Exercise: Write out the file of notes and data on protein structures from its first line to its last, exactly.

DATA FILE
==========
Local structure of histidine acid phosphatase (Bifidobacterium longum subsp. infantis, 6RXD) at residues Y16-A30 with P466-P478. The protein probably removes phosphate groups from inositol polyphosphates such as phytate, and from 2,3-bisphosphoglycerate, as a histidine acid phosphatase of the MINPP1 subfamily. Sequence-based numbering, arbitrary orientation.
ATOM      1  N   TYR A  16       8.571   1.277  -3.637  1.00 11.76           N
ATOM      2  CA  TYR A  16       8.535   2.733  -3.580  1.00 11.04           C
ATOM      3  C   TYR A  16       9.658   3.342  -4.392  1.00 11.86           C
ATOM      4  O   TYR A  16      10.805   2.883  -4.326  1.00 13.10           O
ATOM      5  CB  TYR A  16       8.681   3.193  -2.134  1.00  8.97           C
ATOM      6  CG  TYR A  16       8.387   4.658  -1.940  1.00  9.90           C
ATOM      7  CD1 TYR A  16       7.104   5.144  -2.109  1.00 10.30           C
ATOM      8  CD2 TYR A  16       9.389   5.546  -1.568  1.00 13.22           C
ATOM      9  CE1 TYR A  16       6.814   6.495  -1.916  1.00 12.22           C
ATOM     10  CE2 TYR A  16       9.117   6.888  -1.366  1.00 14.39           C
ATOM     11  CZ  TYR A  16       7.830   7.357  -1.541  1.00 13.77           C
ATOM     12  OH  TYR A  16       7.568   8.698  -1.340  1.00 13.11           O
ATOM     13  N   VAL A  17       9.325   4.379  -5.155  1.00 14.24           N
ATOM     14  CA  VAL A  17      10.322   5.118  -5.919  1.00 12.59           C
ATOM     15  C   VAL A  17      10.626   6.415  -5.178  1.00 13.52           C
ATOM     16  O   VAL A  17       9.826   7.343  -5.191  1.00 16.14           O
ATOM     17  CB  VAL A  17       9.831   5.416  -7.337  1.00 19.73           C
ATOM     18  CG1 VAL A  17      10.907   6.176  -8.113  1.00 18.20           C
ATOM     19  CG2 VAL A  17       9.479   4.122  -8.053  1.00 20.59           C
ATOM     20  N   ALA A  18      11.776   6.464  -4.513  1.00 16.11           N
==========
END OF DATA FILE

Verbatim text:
Local structure of histidine acid phosphatase (Bifidobacterium longum subsp. infantis, 6RXD) at residues Y16-A30 with P466-P478. The protein probably removes phosphate groups from inositol polyphosphates such as phytate, and from 2,3-bisphosphoglycerate, as a histidine acid phosphatase of the MINPP1 subfamily. Sequence-based numbering, arbitrary orientation.
ATOM      1  N   TYR A  16       8.571   1.277  -3.637  1.00 11.76           N
ATOM      2  CA  TYR A  16       8.535   2.733  -3.580  1.00 11.04           C
ATOM      3  C   TYR A  16       9.658   3.342  -4.392  1.00 11.86           C
ATOM      4  O   TYR A  16      10.805   2.883  -4.326  1.00 13.10           O
ATOM      5  CB  TYR A  16       8.681   3.193  -2.134  1.00  8.97           C
ATOM      6  CG  TYR A  16       8.387   4.658  -1.940  1.00  9.90           C
ATOM      7  CD1 TYR A  16       7.104   5.144  -2.109  1.00 10.30           C
ATOM      8  CD2 TYR A  16       9.389   5.546  -1.568  1.00 13.22           C
ATOM      9  CE1 TYR A  16       6.814   6.495  -1.916  1.00 12.22           C
ATOM     10  CE2 TYR A  16       9.117   6.888  -1.366  1.00 14.39           C
ATOM     11  CZ  TYR A  16       7.830   7.357  -1.541  1.00 13.77           C
ATOM     12  OH  TYR A  16       7.568   8.698  -1.340  1.00 13.11           O
ATOM     13  N   VAL A  17       9.325   4.379  -5.155  1.00 14.24           N
ATOM     14  CA  VAL A  17      10.322   5.118  -5.919  1.00 12.59           C
ATOM     15  C   VAL A  17      10.626   6.415  -5.178  1.00 13.52           C
ATOM     16  O   VAL A  17       9.826   7.343  -5.191  1.00 16.14           O
ATOM     17  CB  VAL A  17       9.831   5.416  -7.337  1.00 19.73           C
ATOM     18  CG1 VAL A  17      10.907   6.176  -8.113  1.00 18.20           C
ATOM     19  CG2 VAL A  17       9.479   4.122  -8.053  1.00 20.59           C
ATOM     20  N   ALA A  18      11.776   6.464  -4.513  1.00 16.11           N